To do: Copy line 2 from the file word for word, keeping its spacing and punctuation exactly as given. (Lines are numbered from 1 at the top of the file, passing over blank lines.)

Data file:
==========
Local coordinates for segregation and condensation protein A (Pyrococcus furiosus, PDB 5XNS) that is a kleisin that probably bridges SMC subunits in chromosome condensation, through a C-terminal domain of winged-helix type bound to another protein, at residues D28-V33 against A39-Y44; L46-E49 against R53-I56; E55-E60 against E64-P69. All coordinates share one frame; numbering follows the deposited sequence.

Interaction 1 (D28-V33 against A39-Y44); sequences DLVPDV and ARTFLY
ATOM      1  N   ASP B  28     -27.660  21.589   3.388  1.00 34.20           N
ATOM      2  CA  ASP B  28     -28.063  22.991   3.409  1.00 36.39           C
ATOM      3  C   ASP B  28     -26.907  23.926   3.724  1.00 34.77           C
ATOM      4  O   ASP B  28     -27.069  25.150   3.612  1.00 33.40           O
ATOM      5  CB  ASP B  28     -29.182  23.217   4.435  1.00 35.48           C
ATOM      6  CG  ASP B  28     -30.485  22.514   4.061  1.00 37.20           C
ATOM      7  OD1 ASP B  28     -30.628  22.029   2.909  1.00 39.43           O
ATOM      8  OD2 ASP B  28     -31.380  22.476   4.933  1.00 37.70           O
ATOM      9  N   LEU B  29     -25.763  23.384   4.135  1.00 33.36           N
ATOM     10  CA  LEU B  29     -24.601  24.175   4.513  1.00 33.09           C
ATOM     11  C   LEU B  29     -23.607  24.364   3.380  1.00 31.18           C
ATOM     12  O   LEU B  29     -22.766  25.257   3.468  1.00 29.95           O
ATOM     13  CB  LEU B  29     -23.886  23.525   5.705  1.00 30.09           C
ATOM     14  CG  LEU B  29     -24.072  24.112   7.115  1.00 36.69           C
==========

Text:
Interaction 1 (D28-V33 against A39-Y44); sequences DLVPDV and ARTFLY